One defining moment
Earlier in these playoffs, Detroit Pistons forward Rasheed Wallace downplayed his role as team savior by declaring, "I'm not Jesus."
No, he's clearly not -- although that beard he's been sporting lately does give him something of a biblical look.
But will the 6-foot-11 Wallace at least prove himself to be more than a disciple? That's the intriguing sidebar to Thursday night's Game 7 between the Pistons and Nets. With Wallace a free agent after the season, the Pistons will get a great opportunity to find out if he's worth a godly $9 million to $10 million-per-year investment.
To this point, Wallace hasn't exactly played like a superstar against the Nets. Bothered by a sore foot, he is averaging just 11.8 points and 5.3 rebounds over the series. He was a non-factor in Games 3 and 4, both Pistons losses, because of foul trouble. He did, however, contribute 14 points and four blocks in Detroit's Game 6 win at New Jersey.
Detroit president Joe Dumars says he wants to re-sign Wallace, but the Pistons will probably have only about $10 million of cap space. If they use it on Wallace, they won't have it to match a likely offer for restricted free agent, and Dumars favorite, Mehmut Okur. Thus, Thursday night's Game 7 promises to be a defining moment in Wallace's career.
The Pistons don't expect Rasheed to take over the game and score 40 points. That's unrealistic. As talented as he is, Wallace has always been more comfortable as a complementary player. Also, he has clearly been affected by the plantar fasciitis in his left foot, an ailment that, at times, has left him limping around the court. Coach Larry Brown would probably be thrilled if Wallace provided 10 to 15 points, eight rebounds, a few assists and his usual tag-team defense with Big Ben Wallace down low.
But no matter the numbers, Wallace needs to play with force and focus. He needs to body up Kenyon Martin, protect the paint, and be active defending the pick-and-roll. And he needs to at least take an aggressive approach on offense to help lessen the pressure on Chauncey Billups and Rip Hamilton.
We know Wallace is unselfish on the court. We know he shuns the role of go-to guy. We know Brown and others will downplay Wallace's role as a scorer and credit him for playing hurt. Still, nobody forced Wallace to sign a contract that pays him $13 million this season. And with that sum comes a level of obligation. As an NBA "superstar," this is his time to produce. He has the talent, and his team needs him. Is Sheed worth another big investment by the Pistons? We'll find out tonight.
Once again the Sacramento Kings have nobody to blame but themselves. They blew a golden chance to jump on a jittery Minnesota Timberwolves team early in Game 7 and stumbed their way through a host of missed layups and free throws (missing 9 of 17 attempts).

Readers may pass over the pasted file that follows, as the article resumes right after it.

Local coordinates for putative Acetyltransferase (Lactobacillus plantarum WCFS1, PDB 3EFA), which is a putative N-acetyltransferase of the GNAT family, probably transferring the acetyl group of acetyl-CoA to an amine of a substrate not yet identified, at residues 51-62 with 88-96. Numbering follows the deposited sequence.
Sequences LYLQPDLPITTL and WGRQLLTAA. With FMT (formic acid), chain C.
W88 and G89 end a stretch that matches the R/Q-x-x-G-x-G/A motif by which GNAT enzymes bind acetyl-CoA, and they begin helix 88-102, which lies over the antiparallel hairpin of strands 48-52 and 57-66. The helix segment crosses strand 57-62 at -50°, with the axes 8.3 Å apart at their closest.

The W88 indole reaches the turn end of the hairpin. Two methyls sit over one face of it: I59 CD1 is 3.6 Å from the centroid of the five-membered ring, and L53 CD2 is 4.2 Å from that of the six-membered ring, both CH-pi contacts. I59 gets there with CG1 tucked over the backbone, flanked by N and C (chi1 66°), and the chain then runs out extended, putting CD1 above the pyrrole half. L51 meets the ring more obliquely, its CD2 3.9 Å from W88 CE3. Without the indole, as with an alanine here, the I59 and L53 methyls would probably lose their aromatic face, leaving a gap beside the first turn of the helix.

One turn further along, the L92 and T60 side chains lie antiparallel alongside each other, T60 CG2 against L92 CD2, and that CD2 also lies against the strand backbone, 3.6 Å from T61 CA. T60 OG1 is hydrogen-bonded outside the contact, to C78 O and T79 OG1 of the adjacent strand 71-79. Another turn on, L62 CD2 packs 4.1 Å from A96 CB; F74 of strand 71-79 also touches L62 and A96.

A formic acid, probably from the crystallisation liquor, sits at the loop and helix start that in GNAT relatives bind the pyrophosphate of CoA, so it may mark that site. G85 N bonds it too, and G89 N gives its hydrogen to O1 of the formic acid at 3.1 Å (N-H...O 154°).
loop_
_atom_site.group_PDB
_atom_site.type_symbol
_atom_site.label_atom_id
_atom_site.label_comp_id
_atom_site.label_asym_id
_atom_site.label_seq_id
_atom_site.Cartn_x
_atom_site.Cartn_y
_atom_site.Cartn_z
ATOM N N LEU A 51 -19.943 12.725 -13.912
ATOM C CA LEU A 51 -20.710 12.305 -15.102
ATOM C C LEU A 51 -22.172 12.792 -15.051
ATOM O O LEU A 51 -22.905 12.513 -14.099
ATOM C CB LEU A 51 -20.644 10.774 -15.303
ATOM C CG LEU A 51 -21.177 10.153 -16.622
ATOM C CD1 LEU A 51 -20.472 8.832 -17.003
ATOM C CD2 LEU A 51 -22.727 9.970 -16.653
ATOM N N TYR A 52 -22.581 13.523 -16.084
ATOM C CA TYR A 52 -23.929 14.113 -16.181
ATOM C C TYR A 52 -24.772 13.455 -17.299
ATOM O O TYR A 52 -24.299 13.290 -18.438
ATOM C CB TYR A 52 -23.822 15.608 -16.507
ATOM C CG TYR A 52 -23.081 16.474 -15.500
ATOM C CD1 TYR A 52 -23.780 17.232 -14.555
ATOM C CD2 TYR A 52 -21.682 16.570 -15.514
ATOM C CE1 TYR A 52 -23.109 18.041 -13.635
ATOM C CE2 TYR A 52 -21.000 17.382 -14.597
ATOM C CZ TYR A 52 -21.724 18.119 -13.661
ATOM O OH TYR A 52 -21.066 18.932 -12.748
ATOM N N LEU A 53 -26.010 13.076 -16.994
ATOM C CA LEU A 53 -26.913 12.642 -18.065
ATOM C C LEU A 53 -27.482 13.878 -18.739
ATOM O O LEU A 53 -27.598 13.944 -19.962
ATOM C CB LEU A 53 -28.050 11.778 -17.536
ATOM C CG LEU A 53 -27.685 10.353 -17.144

Meanwhile, Marge Gunderson from the Fargo police department has been called in to locate the missing Peja Stojakovic, don't you know.
Still, it's hard not to feel sorry for Sacramento. As bad as the Kings played for most of Game 7, they hung in there until the end and had a chance to win. The fact that Chris Webber's game-tying 3-point attempt rimmed in and out only added to the misery quotient.
It seems like Sacramento has had nothing but bad luck in recent years. Sure, they choked to the Lakers in Game 7 in 2002, but it probably never would have come to that if Robert Horry's miracle shot hadn't gone down in Game 4. Last year, they lost Webber to a fluke knee injury in the conference semifinals against Dallas, leading to another premature exit from the playoffs. And this year they were one of the best teams all season until Webber came back and seemingly polluted their chemistry, which didn't improve after Bobby Jackson got hurt.
Kings fans can only hope that all of the disappointments serve as motivation in the offseason. Vlade Divac is the team's only major free agent, so Sacramento should have most of its key pieces back. With a couple minor personnel additions, they could still make one more NBA title run next season before their window of opportunity slams shut.
Veteran coach John MacLeod interviewed for the vacant Atlanta Hawks coaching position Wednesday. He met for four hours with GM Billy Knight and CEO Bernie Mullin. The Hawks already have talked to Mavs assistant Del Harris and reportedly plan to interview Sonics assistant Dwane Casey.
MacLeod, 66, is hoping to ride the success of other recent old-timers who've been hired for top coaching jobs. Though he hasn't been an NBA head coach since '91, he ranks 14th on the league's all-time victory list (707). He led the Suns to the NBA Finals in '76, and has spent the past two years as an associate head coach in Denver. "I've got a lot of juice. Sixty-six is just a number," MacLeod told the Atlanta Journal-Constitution. "How's [Federal Reserve Chairman] Alan Greenspan doing? All right? What about [Florida Marlins coach] Jack McKeon? [Kansas City Chiefs coach] Dick Vermeil? [Dallas Cowboys coach] Bill Parcells? Age is a state of mind. They want a veteran, experienced coach with a proven track record, and I've got that." Apparently, MacLeod felt he didn't even have to mention the one other noted old guy who did pretty well after a long layoff from the head coaching ranks: NBA Coach of the Year Hubie Brown.